His first device, produced over the next few years in several hundred units, was called DOMELRE. In 1914, engineer Nathaniel B. Wales of Detroit, Michigan, introduced an idea for a practical electric refrigeration unit, which later became the basis for the Kelvinator.
The self-contained refrigerator, with a compressor on the bottom of the cabinet was invented by Alfred Mellowes in 1916.
Mellowes produced this refrigerator commercially but was bought out by William C. Durant in 1918, who started the Frigidaire company to mass-produce refrigerators.
In 1918, Kelvinator company introduced the first refrigerator with any type of automatic control. The absorption refrigerator was invented by Baltzar von Platen and Carl Munters from Sweden in 1922, while they were still students at the Royal Institute of Technology in Stockholm.
It became a worldwide success and was commercialized by Electrolux. Other pioneers included Charles Tellier, David Boyle, and Raoul Pictet. Carl von Linde was the first to patent and make a practical and compact refrigerator.
These home units usually required the installation of the mechanical parts, motor, and compressor, in the basement or an adjacent room while the cold box was located in the kitchen.
By 1923, Kelvinator held 80 percent of the market for electric refrigerators. Also in 1923 Frigidaire introduced the first self-contained unit.
About this same time porcelain-covered metal cabinets began to appear. Ice cube trays were introduced more and more during the 1920s; up to this time freezing was not an auxiliary function of the modern refrigerator.
The first refrigerator to see widespread use was the General Electric “Monitor-Top” refrigerator introduced in 1927, so-called, by the public, because of its resemblance to the gun turret on the ironclad warship USS Monitor of the 1860s.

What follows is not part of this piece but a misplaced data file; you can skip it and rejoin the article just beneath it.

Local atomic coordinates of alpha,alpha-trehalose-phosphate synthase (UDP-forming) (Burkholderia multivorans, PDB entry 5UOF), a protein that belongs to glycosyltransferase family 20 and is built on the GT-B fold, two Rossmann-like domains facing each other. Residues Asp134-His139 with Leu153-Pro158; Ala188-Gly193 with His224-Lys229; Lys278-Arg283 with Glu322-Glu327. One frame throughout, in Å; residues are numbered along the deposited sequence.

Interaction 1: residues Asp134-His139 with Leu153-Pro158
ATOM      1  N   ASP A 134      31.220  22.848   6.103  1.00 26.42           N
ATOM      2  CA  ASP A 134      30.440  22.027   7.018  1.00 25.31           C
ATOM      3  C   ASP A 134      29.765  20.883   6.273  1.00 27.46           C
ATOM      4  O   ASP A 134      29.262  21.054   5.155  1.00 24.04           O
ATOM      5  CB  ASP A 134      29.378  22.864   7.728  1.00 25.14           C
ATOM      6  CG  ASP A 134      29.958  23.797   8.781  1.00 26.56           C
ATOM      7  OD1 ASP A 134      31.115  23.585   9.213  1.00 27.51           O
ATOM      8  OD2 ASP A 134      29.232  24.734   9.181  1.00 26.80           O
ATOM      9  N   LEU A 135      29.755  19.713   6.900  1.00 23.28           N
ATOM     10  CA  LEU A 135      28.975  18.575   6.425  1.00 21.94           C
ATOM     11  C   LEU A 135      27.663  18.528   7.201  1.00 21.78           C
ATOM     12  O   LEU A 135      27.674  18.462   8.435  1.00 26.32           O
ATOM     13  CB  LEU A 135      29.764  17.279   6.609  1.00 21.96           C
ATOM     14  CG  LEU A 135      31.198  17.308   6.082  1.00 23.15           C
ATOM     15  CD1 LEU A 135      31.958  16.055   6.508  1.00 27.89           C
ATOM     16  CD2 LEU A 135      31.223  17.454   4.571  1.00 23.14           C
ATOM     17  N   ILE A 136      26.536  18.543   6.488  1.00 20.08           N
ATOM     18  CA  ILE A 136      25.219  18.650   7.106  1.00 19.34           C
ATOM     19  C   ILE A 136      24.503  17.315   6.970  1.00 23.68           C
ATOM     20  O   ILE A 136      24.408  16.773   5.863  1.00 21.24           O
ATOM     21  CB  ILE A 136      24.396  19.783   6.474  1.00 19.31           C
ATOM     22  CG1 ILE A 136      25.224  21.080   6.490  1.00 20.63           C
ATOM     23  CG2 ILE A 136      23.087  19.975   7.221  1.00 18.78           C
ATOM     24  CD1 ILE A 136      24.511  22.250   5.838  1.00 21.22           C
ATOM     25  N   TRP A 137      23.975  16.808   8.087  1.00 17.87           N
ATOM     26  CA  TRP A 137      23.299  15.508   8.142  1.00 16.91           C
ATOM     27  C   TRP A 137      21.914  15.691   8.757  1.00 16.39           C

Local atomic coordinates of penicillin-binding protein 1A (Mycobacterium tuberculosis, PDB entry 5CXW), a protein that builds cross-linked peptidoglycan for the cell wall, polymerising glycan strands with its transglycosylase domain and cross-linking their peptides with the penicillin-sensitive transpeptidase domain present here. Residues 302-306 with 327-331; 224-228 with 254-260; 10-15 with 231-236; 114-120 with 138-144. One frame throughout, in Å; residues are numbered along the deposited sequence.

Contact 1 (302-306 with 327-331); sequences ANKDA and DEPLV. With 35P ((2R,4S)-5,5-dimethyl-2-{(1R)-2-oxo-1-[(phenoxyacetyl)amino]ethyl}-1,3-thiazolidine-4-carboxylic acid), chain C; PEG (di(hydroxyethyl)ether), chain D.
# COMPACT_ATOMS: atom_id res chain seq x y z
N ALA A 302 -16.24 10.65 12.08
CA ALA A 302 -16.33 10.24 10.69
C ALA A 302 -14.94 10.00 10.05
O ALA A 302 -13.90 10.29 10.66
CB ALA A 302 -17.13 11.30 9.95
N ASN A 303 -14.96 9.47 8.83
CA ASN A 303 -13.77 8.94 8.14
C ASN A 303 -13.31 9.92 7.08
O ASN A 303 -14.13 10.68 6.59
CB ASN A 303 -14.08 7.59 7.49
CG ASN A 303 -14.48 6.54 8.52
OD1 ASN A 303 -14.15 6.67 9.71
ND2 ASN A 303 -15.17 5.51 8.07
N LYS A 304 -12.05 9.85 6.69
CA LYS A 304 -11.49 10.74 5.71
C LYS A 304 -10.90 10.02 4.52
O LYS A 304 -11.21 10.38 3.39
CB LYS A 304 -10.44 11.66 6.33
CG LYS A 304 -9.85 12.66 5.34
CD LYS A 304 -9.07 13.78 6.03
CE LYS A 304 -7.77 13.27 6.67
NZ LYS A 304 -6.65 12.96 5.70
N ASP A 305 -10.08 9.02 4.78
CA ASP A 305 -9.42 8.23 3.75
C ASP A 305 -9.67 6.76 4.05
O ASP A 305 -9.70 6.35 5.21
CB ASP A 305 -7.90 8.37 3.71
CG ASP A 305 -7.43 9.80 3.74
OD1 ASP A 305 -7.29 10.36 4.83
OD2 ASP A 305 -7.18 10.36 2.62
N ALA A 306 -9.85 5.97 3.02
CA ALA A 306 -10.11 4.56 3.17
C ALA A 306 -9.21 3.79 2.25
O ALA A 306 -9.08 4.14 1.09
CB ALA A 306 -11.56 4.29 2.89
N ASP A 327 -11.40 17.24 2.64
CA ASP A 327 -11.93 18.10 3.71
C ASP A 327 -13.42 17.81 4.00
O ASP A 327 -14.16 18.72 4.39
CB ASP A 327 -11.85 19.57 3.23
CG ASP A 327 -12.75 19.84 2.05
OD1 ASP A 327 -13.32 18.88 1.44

The compressor assembly, which emitted a great deal of heat, was placed above the cabinet, and enclosed by a decorative ring. Over a million units were produced.
The introduction of Freon in the 1920s expanded the refrigerator market during the 1930s and provided a safer, low-toxicity alternative to previously used refrigerants.
Separate freezers became common during the 1940s; the term for the unit, popular at the time, was deep freeze. These devices, or appliances, did not go into mass production for use in the home until after World War II.
The 1950s and 1960s saw technical advances like automatic defrosting and automatic ice-making. More efficient refrigerators were developed in the 1970s and 1980s, even though environmental issues led to the banning of very effective (Freon) refrigerants.
In the early 1950s, most refrigerators were white, but from the mid-1950s to the present day, designers and manufacturers have put color onto refrigerators.
In the late-1950s/early-1960s, pastel colors like turquoise and pink became popular and brushed chrome plating (similar to a stainless steel finish) was available on some models.
In the late 1960s and throughout the 1970s, earth tone colors were popular, including Harvest Gold, Avocado Green, and almond. In the 1980s, black became fashionable. In the late 1990s stainless steel came into vogue.
(Photo credit: Pinterest / Flickr / Wikimedia Commons).